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Showing: 21-30 results of 45

INTRODUCTION TO THE TALISMAN. The "Betrothed" did not greatly please one or two friends, who thought that it did not well correspond to the general title of "The Crusaders." They urged, therefore, that, without direct allusion to the manners of the Eastern tribes, and to the romantic conflicts of the period, the title of a "Tale of the Crusaders" would resemble the playbill, which is said to have announced the tragedy of Hamlet, the character of... more...

Preface When I first saw Mr. Osgood's beautiful illustrated edition of The Lady of the Lake, I asked him to let me use some of the cuts in a cheaper annotated edition for school and household use; and the present volume is the result. The text of the poem has given me unexpected trouble. When I edited some of Gray's poems several years ago, I found that they had not been correctly printed for more than half a century; but in the case of Scott I... more...

NOVEMBER. [Edinburgh,] November 20, 1825.—I have all my life regretted that I did not keep a regular Journal. I have myself lost recollection of much that was interesting, and I have deprived my family and the public of some curious information, by not carrying this resolution into effect. I have bethought me, on seeing lately some volumes of Byron's notes, that he probably had hit upon the right way of keeping such a memorandum-book, by... more...

CHAPTER I. "Behold the Tiber," the vain Roman cried,Viewing the ample Tay from Baiglie's side;But where's the Scot that would the vaunt repay,And hail the puny Tiber for the Tay?Anonymous. Among all the provinces in Scotland, if an intelligent stranger were asked to describe the most varied and the most beautiful, it is probable he would name the county of Perth. A native also of any other district of Caledonia, though his partialities might... more...

INTRODUCTION TO THE BRIDE OF LAMMERMOOR THE Author, on a former occasion, declined giving the real source from which he drew the tragic subject of this history, because, though occurring at a distant period, it might possibly be unpleasing to the feelings of the descendants of the parties. But as he finds an account of the circumstances given in the Notes to Law's Memorials, by his ingenious friend, Charles Kirkpatrick Sharpe, Esq., and also... more...


“‘St. Ronan's Well’ is not so much my favourite as certain of its predecessors,” Lady Louisa Stuart wrote to Scott on March 26, 1824. “Yet still I see the author's hand in it, et c'est tout dire. Meg Dods, the meeting” (vol. i. chap. ix.), “and the last scene between Clara and her brother, are marked with the true stamp, not to be matched or mistaken. Is the Siege of Ptolemais really on the anvil?”... more...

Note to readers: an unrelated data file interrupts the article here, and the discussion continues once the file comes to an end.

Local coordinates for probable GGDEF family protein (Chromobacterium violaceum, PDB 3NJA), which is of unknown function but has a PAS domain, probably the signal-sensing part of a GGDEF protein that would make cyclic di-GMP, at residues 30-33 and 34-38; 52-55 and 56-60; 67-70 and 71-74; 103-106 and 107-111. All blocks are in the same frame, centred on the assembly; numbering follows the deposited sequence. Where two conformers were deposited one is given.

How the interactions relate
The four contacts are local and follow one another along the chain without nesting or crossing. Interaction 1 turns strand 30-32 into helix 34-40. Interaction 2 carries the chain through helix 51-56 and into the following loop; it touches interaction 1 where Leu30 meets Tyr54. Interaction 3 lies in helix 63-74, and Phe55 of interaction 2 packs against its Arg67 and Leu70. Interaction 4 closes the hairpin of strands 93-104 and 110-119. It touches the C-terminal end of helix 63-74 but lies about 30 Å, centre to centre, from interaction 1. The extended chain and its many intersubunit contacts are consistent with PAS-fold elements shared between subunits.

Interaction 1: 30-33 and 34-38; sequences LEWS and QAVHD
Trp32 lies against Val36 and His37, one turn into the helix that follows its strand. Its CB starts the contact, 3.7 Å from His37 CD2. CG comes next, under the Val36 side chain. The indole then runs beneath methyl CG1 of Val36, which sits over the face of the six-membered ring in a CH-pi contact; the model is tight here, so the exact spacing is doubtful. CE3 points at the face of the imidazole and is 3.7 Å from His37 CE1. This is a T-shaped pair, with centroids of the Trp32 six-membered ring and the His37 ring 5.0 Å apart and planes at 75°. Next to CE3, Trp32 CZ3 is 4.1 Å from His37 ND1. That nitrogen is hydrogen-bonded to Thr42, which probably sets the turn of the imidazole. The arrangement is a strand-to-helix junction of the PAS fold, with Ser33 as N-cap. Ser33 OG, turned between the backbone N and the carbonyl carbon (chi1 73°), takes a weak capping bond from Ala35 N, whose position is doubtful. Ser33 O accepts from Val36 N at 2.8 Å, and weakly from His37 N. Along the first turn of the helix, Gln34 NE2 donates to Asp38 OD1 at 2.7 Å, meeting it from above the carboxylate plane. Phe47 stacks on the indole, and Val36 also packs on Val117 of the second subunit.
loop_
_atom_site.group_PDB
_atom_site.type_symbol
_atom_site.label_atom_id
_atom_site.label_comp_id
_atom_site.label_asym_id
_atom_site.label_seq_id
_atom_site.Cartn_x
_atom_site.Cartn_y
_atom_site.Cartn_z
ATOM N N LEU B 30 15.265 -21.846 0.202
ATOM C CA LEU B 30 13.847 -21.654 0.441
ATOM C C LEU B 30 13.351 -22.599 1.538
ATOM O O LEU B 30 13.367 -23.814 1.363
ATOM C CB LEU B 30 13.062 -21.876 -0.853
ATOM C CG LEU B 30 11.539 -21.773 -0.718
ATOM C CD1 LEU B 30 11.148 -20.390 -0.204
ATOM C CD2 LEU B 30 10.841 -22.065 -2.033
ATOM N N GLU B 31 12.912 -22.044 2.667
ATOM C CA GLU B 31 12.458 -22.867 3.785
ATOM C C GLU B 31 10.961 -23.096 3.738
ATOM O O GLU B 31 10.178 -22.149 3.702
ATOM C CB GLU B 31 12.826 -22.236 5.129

CHAPTER FIRST And hurry, hurry, off they rode,As fast as fast might be;Hurra, hurra, the dead can ride,Dost fear to ride with me?Burger. There is one advantage in an accumulation of evils, differing in cause and character, that the distraction which they afford by their contradictory operation prevents the patient from being overwhelmed under either. I was deeply grieved at my separation from Miss Vernon, yet not so much so as I should have... more...

INTRODUCTION—-(1829) When the author projected this further encroachment on the patience of an indulgent public, he was at some loss for a title; a good name being very nearly of as much consequence in literature as in life. The title of Rob Roy was suggested by the late Mr. Constable, whose sagacity and experience foresaw the germ of popularity which it included. No introduction can be more appropriate to the work than some account of... more...

CHAPTER FIRST. How have I sinn'd, that this afflictionShould light so heavy on me? I have no more sons,And this no more mine own.—My grand curseHang o'er his head that thus transformed thee!—Travel? I'll send my horse to travel next.Monsieur Thomas. You have requested me, my dear friend, to bestow some of that leisure, with which Providence has blessed the decline of my life, in registering the hazards and difficulties which... more...

DARSIE LATIMER TO ALAN FAIRFORD DUMFRIES. CUR ME EXANIMAS QUERELIS TUIS? In plain English, Why do you deafen me with your croaking? The disconsolate tone in which you bade me farewell at Noble House, [The first stage on the road from Edinburgh to Dumfries via Moffat.] and mounted your miserable hack to return to your law drudgery, still sounds in my ears. It seemed to say, 'Happy dog! you can ramble at pleasure over hill and dale, pursue every... more...